Snow When To Go

The main topic of conversation around New England for the past few weeks has been, of course – SNOW! Three huge storms in as many weeks have left most of us, well… snow bound, cranky, and more than exasperated.

I got to thinking about how my patterns have been altered since the snow arrived. Instead of just jumping in the car to run to the post office or grocery store – I have hesitated. Instead, I have been saving up my non-urgent errands until I have enough reasons to leave the house to brave the cold and high snow banks.

I have worked from home for the past decade. Primarily I have loved, and taken full advantage of, the flexibility that has afforded me. And what I typically do is take every opportunity to get out of the house, even if only for a few minutes. I have been known to hop in the car just to go pick up my business related mail at the post office, and come right back home.

This isn’t very efficient and it isn’t the greatest idea considering the current weather conditions!

Call me a fair weather New Englander, but recently I have been looking for every excuse possible NOT to leave the house. Quite honestly, it’s downright dangerous– between the snow under the tires and towering snow banks at every intersection – you are taking your life in your hands.

What I have realized over the past few weeks is that efficiency has become the “name of the game.” Lately when I leave the house, it has typically been with a long list of errands to accomplish while I’m out.

Here’s the thing, this is what I should be doing all the time – snow or shine. Since the majority of my errands are not time sensitive, I am going to start designating a specific time each week to run my errands. I’ll have to experiment with whether this will be the same time/day each week, or if I just plan it out based on the week’s schedule.

Once I gave this approach more thought, I realized I could:

  • Reclaim time for other activities. Instead of taking a break from work to run an errand, I could use that time for a quick walk or to read a chapter in one of the unread books piled next to my desk.
  • Keep a running list of errands. I have started a list on my phone and add to it every time I think of something I need to take care of. It has been surprisingly easy to suppress my need for getting things done instantly, because I know it’s captured so I won’t forget.
  • Reset expectations. Instead of jumping to meet every family member’s request right away, I’m letting him or her know that the next time I run errands, I’ll take care of their request. This way when they need something, I add it to my list – or better yet, they take care of it themselves. I have also been more inclined to ask family members who are already out in the weather to pick things up on their way home.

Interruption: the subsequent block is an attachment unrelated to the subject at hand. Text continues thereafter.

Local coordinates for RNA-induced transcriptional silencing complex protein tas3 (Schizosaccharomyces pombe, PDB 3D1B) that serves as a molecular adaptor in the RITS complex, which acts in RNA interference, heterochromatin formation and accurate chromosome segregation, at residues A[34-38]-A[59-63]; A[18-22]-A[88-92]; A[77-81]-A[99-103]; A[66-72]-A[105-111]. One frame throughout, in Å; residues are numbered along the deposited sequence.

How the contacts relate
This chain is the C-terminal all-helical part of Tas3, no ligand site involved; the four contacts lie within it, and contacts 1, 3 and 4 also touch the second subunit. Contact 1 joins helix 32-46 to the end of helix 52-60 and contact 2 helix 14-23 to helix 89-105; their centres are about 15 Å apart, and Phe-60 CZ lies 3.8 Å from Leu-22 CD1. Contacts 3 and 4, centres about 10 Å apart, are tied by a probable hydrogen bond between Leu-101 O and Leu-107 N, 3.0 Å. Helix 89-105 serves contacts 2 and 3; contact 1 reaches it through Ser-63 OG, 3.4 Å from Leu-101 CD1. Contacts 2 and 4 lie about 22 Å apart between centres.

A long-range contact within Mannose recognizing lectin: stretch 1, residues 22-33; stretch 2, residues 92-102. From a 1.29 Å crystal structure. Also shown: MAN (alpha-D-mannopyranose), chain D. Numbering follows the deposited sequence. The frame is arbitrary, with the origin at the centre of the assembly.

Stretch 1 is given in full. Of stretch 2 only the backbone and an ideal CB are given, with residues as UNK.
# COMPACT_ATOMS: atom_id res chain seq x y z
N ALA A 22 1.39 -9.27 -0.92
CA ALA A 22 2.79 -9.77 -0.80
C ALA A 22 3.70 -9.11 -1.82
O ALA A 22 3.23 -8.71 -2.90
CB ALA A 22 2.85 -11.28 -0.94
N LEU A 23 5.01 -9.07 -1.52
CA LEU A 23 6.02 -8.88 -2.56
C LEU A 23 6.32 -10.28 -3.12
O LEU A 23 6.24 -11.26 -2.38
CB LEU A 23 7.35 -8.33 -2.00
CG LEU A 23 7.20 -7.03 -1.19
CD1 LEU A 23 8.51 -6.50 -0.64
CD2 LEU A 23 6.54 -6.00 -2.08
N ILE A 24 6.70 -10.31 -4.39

Of course, some errands are time sensitive and must be addressed right away, but typically they are not, and can wait. Now that I have been forced (between storms) to think twice about the best time to run errands, I’ve realized that I like it much better this way.

There is a feeling of accomplishment I didn’t feel before. There are fewer interruptions in my work and daily schedule. There is the added benefit of including family members in the process. And like with any list – it always feels so good to cross things off as they are completed.

Ta Da Tip Of The Month

Resisting the urge to run errands as they arise can be a challenge for some of us. Here are a few suggestions to make sure nothing falls through the cracks.

  • Keep a list on your phone or posted in a central spot in the house. If you are like me, we carry our phones around with us constantly. I find this the best place to keep a running list. I’m using the Notes app that comes standard with my iPhone. But if you prefer to use pen and paper, posting a list on the refrigerator or another central place works just as well.
  • Plan in advance. When it’s time to run your errands, be systematic about how you tackle them. For example, simply numbering each errand based on geography will reduce the possibility of back tracking. Or if you only have a short amount of time, prioritize the errands that you think will take the longest and see how many you can cross off your list within your time constraint.
  • Sit back and reflect. After a month or so, take a few moments and ask yourself – Is this new approach saving valuable time? Have you consciously made an effort use the precious “found-time” to do something else you enjoy? If the answer is yes, then keep it up!

We only have 24 hours in a day, and we all invariably have errands that need to be run each week. By grouping them together and reclaiming some spare time is just one more way of staying organized and efficient. Ta Da!

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